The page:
The Daily Pennsylvanian is a student-run nonprofit.

Please support us by disabling your ad blocker on our site.

This past weekend, I decided to partake in a Philadelphia tradition that, for years, I have struggled and failed to understand: the Erin Express. Featuring buses that transport you from “Irish” bar to bar, it is the ultimate way for Philadelphians to celebrate St. Patrick’s Day.

While on this extravaganza, a couple unexpected things happened. Throughout my day of travel, I spent time and had fun with Philly residents without being surrounded by a crowd of fellow Penn students. As a result, I got to know Philadelphia and its residents a little better. More importantly, I got to know a little more about what Philadelphians think of Penn students. And it wasn’t pretty.

Every time someone discovered I was a Penn student, I got the same kind of response — a slight sneer and mild disgust. The word “prick” came up at least once.

My initial reaction was mild indignation. I am no stranger to spending time in the city, so I’ve always known that Philly residents and Penn students aren’t best friends. But this wasn’t about your usual town-gown relations. It was about a deep-seated dislike for Penn students.

Now, it’s definitely true that Penn students are far more invested in their community than almost any of our peer schools. After all, we were rated the No. 1 neighbor school last year in a national survey. And, when it comes to why many distrust Penn, you can make an argument that it’s not about us — it’s about increased real-estate and retail prices and general socioeconomics. But this disdain was not about the University.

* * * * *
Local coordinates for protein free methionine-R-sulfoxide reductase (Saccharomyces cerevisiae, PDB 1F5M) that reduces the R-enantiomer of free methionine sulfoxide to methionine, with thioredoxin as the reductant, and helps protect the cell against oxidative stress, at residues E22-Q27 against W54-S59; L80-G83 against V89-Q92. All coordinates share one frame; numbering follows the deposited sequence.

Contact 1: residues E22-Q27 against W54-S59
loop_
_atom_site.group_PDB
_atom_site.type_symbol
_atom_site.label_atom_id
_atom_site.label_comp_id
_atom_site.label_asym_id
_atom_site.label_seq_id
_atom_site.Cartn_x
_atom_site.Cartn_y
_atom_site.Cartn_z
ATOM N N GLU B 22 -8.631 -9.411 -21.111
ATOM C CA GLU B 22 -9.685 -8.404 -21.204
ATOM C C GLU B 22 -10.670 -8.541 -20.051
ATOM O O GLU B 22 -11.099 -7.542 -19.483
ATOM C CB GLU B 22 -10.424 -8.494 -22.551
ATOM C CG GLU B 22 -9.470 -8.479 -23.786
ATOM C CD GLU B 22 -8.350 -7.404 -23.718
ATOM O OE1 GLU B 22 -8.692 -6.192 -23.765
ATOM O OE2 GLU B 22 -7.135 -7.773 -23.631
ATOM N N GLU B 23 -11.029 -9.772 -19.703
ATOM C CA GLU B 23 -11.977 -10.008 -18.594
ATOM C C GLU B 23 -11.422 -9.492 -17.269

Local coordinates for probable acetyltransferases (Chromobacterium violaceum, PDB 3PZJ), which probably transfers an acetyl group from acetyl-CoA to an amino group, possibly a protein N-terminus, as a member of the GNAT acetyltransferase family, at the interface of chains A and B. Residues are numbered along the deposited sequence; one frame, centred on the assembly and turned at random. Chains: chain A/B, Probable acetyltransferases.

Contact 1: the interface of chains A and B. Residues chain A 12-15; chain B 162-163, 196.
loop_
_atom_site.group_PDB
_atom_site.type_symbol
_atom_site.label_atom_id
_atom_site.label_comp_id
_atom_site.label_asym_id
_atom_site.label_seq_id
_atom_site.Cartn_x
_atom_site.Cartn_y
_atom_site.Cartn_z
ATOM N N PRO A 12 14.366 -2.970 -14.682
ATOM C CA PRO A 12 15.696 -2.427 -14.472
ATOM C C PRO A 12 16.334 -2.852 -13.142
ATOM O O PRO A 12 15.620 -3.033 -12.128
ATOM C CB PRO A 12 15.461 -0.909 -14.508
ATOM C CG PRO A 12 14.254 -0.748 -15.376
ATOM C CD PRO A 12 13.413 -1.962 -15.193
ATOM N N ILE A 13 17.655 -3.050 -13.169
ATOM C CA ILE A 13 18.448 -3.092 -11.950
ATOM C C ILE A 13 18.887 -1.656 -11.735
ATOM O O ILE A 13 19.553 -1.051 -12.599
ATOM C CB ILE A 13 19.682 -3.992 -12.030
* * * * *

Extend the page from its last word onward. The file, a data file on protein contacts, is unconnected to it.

It was about Penn students. After a day on the Express, I think I understood, maybe for the first time, that good community relations are not just about helping Philadelphia. Because Penn students are really good at that. We’re just not good at actually being Philadelphians.

Something a recent graduate told me the other day highlighted this: He said he was excited to live in Philadelphia after graduation because he had never known it while at Penn.

As Wharton senior Laura Boudreau puts it, we are all members of a Penn community that we love. But we seldom give a second thought to the Philadelphia community we also belong to.

This is something Boudreau has been thinking about for some time. She still remembers a letter to the editor than ran in The Summer Pennsylvanian in 2008 that discussed this very issue. In it, a Philadelphia resident and Penn employee discussed the blatant disrespect that Penn students show Philadelphia.

“Even though Penn participates in various recycling and other ‘green’ efforts, the sloth of the off-campus students is atrocious,” he wrote.

We’re so caught up in Penn that we forget we’re part of Philly. Many of us vote here. We have as much a say in the City’s next mayor as someone who has lived here for 40 years. We need to stop thinking of Philadelphia as something there for us to exploit when we feel like it.

Maybe this strained relationship is the same at every school. In fact, I would argue that, for the vast majority of schools, it probably is. But since when is that a reason for Penn students to not care about something?

It starts with the little things, not the big ones. It’s cleaning up after your parties (and not leaving broken glass all over your sidewalk). It’s partaking in fun Philadelphia traditions — like the Express — and getting to know Philadelphians. It’s about treating City Hall the same way you would treat College Hall. After all, if what everyone said this weekend was right (“Penn students are too smart for their own good”), then this really shouldn’t be that hard. Juliette Mullin is a College senior from Portland, Ore. She is the former Executive Editor of the DP and editor of The Report Card. Her e-mail address is In Case You Missed Me appears on Tuesdays.

Comments powered by Disqus

Please note All comments are eligible for publication in The Daily Pennsylvanian.